GA2018BannerCommissioners to the EPC’s 38th General Assembly approved 26 recommendations, declined two others, and for procedural reasons took no action on an additional five. The Assembly was held June 19-22 at Hope Church in suburban Memphis, Tenn.

TomWerner

Tom Werner, 38th GA Moderator

Recommendations that were approved include a Pastoral Letter on Human Sexuality, the re-election of Stated Clerk Jeff Jeremiah to a new three-year term, proposed changes to the role of Commissioned Pastor, and more. Commissioners also welcomed seven new churches to the EPC since last year’s Assembly; elected Tom Werner, Ruling Elder from Greentree Community Church in St. Louis, Mo., as Moderator; and elected Case Thorp, Teaching Elder from the Presbytery of Florida and the Caribbean, as Moderator-Elect. Thorp serves as Senior Associate Pastor for First Presbyterian Church in Orlando, Fla.

Pastoral Letter on Human Sexuality approved

The Pastoral Letter on Human Sexuality is a companion document to the Position Paper on Human Sexuality that was approved by the 36th General Assembly in 2016 and ratified by the 37th Assembly in 2017. The 36th General Assembly, meeting at Ward Church in Livonia, Mich., also approved the formation of an interim committee to write the Pastoral Letter. The committee held several listening sessions at the 37th General Assembly in Sacramento. The preliminary draft was released in January 2018 to Teaching Elders and Sessions for comment.

Sandy Willson, Interim Committee Chair, reported that the draft also was sent to “select outsiders who have particular expertise, training, and personal experiences that would qualify them to provide feedback. The men and women consulted included persons with personal and professional experiences with same-sex attraction, physical and sexual abuse, terminal degrees in counseling, and experience in theological education.”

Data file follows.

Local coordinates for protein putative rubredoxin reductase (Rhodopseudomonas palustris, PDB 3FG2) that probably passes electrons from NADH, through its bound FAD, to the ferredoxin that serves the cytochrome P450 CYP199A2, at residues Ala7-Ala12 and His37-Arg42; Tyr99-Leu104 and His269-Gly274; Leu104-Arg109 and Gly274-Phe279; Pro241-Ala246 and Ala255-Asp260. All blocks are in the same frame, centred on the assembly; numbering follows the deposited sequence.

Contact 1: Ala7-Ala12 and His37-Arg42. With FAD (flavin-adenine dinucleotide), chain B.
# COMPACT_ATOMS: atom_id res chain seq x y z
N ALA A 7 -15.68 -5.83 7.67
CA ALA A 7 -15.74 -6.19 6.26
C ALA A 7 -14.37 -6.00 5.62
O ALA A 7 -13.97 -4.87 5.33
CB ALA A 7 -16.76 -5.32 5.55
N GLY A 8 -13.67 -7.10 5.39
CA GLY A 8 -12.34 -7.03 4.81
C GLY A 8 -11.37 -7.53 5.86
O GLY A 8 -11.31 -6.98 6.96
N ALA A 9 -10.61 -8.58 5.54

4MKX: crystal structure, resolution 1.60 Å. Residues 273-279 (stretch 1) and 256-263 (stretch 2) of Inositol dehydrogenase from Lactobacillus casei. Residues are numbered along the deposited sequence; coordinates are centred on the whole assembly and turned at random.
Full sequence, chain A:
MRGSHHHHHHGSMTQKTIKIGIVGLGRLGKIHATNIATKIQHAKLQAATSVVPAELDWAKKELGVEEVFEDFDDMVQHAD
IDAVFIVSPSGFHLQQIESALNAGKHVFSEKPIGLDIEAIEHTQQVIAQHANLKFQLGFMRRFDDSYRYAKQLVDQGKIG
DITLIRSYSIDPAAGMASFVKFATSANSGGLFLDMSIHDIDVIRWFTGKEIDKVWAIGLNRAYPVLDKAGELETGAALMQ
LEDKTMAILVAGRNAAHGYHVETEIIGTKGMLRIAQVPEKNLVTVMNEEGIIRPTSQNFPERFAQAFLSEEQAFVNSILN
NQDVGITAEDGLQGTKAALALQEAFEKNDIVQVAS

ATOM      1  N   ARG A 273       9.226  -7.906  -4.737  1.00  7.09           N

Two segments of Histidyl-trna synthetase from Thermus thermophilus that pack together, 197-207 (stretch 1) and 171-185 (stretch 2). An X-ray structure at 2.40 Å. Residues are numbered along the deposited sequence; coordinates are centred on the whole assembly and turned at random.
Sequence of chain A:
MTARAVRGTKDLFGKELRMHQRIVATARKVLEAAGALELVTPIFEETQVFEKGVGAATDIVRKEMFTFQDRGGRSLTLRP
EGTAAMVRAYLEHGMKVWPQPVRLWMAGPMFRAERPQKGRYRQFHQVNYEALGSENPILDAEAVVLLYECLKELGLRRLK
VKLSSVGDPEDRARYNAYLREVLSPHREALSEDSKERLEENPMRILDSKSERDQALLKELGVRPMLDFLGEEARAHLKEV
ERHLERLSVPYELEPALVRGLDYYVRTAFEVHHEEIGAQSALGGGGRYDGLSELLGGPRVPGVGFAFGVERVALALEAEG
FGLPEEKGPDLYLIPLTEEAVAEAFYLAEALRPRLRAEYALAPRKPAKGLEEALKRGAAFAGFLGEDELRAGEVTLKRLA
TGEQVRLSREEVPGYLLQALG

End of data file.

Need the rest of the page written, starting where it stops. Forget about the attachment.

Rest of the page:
The Letter was approved by unanimous vote of the Assembly.

Commissioned Pastor expansion proposed

The recommendation to expand the role of Commissioned Pastor was presented by the EPC’s Interim Committee on Ministerial Education (ICME), with the affirmation of both the permanent Ministerial Vocation Committee (MVC) and the Permanent Judicial Commission (PJC). If ratified by the EPC’s presbyteries, the recommendation will allow a Commissioned Pastor to serve on a church staff that has an ordained Teaching Elder serving as Pastor.

A Commissioned Pastor is a Ruling Elder who has been temporarily authorized by a presbytery and given the authority of a Teaching Elder. The role was previously reserved only for a congregation without a Pastor, mission churches, church plants, or chaplaincy roles in hospitals, hospices, prisons, or other institutions.

Michael Flake, MVC Chair reported approximately 40 Commissioned Pastors currently serve in the EPC.

“Almost all of these serve in their home church,” he said. “These are churches that do not have a Pastor, and one of their Ruling Elders will agree to be examined by the presbytery and become a Commissioned Pastor.”

He said one of the benefits of a Commissioned Pastor is that a church with this type of stable leadership is more likely to not only stabilize but also become healthy and grow to the extent that they can then call a Teaching Elder.

“Unfortunately,” Flake said, “in our current way of doing things when that happens the Commissioned Pastor is out of a job because we have no provision for having a Commissioned Pastor in a church with a Teaching Elder.”